There’s nothing quite like a First Amendment dispute to illuminate the subtleties of interpreting separation of church and state.
By Elissa Lerner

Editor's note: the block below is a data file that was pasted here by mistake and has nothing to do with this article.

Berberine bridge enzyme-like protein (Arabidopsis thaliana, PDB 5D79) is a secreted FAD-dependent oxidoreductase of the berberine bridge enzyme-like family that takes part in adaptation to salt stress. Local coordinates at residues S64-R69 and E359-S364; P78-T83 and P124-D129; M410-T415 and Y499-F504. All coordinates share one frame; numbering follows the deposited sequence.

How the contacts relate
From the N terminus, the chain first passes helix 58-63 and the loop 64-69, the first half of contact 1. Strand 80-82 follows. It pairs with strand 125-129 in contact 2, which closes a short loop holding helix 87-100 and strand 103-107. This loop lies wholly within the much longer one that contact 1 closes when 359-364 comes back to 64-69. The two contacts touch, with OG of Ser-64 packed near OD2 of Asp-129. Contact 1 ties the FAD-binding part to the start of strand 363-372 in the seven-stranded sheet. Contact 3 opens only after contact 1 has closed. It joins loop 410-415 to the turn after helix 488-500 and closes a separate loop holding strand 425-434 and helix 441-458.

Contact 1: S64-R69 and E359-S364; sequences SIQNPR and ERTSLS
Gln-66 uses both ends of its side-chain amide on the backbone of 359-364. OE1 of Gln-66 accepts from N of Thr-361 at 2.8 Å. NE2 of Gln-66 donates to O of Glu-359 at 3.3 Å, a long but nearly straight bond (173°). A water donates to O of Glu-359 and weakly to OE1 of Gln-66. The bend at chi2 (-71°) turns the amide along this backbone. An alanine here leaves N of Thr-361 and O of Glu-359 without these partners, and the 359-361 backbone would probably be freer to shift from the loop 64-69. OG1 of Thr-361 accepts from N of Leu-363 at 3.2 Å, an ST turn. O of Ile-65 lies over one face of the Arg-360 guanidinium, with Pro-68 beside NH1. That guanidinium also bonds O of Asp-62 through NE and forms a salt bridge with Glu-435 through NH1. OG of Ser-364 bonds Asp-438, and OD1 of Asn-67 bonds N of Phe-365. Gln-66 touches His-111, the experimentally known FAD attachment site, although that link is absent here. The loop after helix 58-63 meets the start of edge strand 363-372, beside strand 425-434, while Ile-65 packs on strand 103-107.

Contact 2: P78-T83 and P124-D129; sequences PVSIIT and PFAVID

Last week, the Supreme Court ruled for the first time to uphold a forty year-old practice known as the “ministerial exception” in the case of Hosanna-Tabor Evangelical Lutheran Church and School vs. Equal Employment Opportunity Commission (EEOC). In Hosanna-Tabor, Cheryl Perich, a teacher who mostly taught secular subjects but also religion and occasionally led prayers, was fired after taking a leave of absence to receive treatment for narcolepsy. She threatened to sue the school for violation of the Americans with Disabilities Act (ADA). A federal appeals court concluded that since her primary duties were secular in nature, she was therefore not a minister and could sue under ADA. However, the Supreme Court, in its first ministerial exception case, unanimously decided to overturn the decision, ruling that the question of who is a minister could not be “resolved by a stopwatch.” For the government to interfere with a church’s firing process “intrudes upon more than a mere employment decision,” wrote Chief Justice Roberts. “Such action interferes with the internal governance of the church, depriving the church control over the selection of those who will personify its beliefs.” Continue Reading →